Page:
The toughness that Jason Garrett has wanted from his offense by drafting three offensive linemen -- Tyron Smith (2011), Travis Frederick (2013) and Zack Martin (2014) -- was finally achieved.

The seven runs Elliott had against Seattle had Dez Bryant in a lather.

"He had me crazy,” Bryant said. "Had me crazy on fire. Like, 'Hey, that's what I'm talking about. He's ready. He's ready to go.'”

This attitude, coupled with maulers on the offensive line, is going to make a difference.

The Offensive Skill Positions Are Well Stocked

Dez Bryant, Ezekiel Elliott, Jason Witten, Terrence Williams, Brice Butler, Cole Beasley, Alfred Morris, Lucky Whitehead, and Lance Dunbar. Those are some serious offensive weapons.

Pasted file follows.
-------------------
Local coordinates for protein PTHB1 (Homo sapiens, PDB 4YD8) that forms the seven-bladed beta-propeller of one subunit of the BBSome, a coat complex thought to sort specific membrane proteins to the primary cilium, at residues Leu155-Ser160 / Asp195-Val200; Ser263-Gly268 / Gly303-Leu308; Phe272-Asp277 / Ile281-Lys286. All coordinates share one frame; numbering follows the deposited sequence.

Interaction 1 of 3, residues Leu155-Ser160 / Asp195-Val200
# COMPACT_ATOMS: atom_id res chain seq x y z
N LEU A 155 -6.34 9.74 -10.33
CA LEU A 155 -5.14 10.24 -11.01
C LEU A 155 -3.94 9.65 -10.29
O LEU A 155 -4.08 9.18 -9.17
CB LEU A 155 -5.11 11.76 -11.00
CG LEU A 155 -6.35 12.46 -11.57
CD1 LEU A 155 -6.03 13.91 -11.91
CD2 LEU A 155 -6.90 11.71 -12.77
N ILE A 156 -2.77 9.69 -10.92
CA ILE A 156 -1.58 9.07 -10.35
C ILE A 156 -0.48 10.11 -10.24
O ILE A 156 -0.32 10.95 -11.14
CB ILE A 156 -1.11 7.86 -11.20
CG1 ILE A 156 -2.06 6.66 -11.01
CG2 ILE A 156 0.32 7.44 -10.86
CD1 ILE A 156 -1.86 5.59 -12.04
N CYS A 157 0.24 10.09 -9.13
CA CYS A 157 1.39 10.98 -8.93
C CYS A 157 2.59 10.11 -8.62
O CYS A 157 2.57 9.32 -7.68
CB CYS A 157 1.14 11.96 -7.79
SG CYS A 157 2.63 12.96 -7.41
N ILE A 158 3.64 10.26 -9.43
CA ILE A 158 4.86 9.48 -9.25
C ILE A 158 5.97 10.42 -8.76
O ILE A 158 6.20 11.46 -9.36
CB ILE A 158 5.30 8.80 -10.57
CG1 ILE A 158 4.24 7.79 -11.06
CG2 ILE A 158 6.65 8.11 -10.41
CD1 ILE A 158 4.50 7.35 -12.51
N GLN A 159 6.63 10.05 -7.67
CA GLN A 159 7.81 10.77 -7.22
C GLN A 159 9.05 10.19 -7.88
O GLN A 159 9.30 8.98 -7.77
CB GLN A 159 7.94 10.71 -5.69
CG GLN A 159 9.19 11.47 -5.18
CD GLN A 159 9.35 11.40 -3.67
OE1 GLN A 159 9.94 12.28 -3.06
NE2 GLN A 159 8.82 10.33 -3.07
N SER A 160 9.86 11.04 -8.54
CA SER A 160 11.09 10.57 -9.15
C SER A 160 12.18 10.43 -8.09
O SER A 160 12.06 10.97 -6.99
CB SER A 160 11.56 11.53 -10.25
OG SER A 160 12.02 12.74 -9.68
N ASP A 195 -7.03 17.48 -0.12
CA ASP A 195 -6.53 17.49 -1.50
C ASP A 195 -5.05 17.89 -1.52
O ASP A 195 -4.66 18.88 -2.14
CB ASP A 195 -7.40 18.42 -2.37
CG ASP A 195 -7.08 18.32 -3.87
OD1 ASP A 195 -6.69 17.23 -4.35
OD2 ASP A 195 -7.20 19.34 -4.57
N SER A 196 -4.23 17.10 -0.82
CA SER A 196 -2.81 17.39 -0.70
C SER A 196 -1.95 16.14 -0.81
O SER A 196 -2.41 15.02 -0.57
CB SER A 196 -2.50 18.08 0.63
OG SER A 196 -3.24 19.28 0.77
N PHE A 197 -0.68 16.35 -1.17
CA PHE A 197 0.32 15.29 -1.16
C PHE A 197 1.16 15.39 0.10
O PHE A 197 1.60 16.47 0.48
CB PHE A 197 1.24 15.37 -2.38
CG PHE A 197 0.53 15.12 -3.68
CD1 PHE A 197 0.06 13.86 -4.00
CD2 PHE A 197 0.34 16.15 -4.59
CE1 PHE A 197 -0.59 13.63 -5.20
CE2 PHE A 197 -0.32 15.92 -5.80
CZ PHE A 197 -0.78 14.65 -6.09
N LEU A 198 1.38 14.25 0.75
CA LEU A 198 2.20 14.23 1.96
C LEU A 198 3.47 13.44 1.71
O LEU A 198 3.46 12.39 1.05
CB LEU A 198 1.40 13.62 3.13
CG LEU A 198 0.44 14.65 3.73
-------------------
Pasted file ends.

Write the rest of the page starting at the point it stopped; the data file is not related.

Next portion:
Having Bryant back is huge. Having Elliott as a do-it-all back who can not just pound, but is a threat to score from anywhere on the field is great. Brice Butler has shown this preseason he has promise, and adds an extra deep threat and physical blocker. Big upgrade over the invisible Devin Street. Alfred Morris is the perfect complement to Zeke. Beasley, Whitehead, and Dunbar are very dangerous and hard to cover. Dallas is stocked. That’s a fourth reason to be optimistic.

Special Teams Could Be Special

Dallas has the best kicker in the NFL, a top-five punt coverage team, and a top-five kickoff returner who took the first pre-season play to the house. They just need better punt returns. Enter Dax Swanson? He looks like an option. That’s five reasons.

Is The Defense So Bad That It Counters All These Reasons For Optimism?